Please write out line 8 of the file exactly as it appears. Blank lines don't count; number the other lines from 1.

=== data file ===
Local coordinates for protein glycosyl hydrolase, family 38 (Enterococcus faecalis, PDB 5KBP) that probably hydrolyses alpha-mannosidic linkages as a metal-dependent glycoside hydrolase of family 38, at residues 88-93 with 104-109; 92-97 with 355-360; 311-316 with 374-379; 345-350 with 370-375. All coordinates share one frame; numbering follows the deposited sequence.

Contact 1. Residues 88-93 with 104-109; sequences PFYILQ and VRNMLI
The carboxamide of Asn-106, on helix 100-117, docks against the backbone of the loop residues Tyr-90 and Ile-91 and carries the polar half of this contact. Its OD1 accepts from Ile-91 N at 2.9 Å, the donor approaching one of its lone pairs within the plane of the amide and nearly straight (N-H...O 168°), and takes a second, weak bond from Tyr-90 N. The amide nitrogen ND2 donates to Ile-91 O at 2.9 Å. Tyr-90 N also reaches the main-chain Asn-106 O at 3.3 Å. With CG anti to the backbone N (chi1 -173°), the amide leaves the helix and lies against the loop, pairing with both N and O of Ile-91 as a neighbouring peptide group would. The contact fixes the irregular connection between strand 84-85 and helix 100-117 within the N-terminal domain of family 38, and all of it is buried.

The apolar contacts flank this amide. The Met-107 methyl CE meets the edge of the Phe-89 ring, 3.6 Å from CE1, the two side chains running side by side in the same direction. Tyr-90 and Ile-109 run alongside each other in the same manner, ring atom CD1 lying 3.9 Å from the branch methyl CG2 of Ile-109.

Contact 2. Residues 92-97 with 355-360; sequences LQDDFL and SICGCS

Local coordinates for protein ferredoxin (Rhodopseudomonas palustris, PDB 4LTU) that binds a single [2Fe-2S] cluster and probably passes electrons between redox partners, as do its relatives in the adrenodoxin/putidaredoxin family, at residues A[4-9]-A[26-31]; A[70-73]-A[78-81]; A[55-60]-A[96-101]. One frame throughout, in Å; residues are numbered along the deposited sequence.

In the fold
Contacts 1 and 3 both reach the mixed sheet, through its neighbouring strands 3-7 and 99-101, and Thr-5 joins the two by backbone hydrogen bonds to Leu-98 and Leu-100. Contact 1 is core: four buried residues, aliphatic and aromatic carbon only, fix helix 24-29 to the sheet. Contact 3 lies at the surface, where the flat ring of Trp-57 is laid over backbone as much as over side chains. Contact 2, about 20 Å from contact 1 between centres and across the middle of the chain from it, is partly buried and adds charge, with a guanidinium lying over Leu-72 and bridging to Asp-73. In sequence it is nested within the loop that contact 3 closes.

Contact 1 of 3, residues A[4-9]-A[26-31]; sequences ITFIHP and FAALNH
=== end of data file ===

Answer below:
Contacts 1 and 3 both reach the mixed sheet, through its neighbouring strands 3-7 and 99-101, and Thr-5 joins the two by backbone hydrogen bonds to Leu-98 and Leu-100. Contact 1 is core: four buried residues, aliphatic and aromatic carbon only, fix helix 24-29 to the sheet. Contact 3 lies at the surface, where the flat ring of Trp-57 is laid over backbone as much as over side chains. Contact 2, about 20 Å from contact 1 between centres and across the middle of the chain from it, is partly buried and adds charge, with a guanidinium lying over Leu-72 and bridging to Asp-73. In sequence it is nested within the loop that contact 3 closes.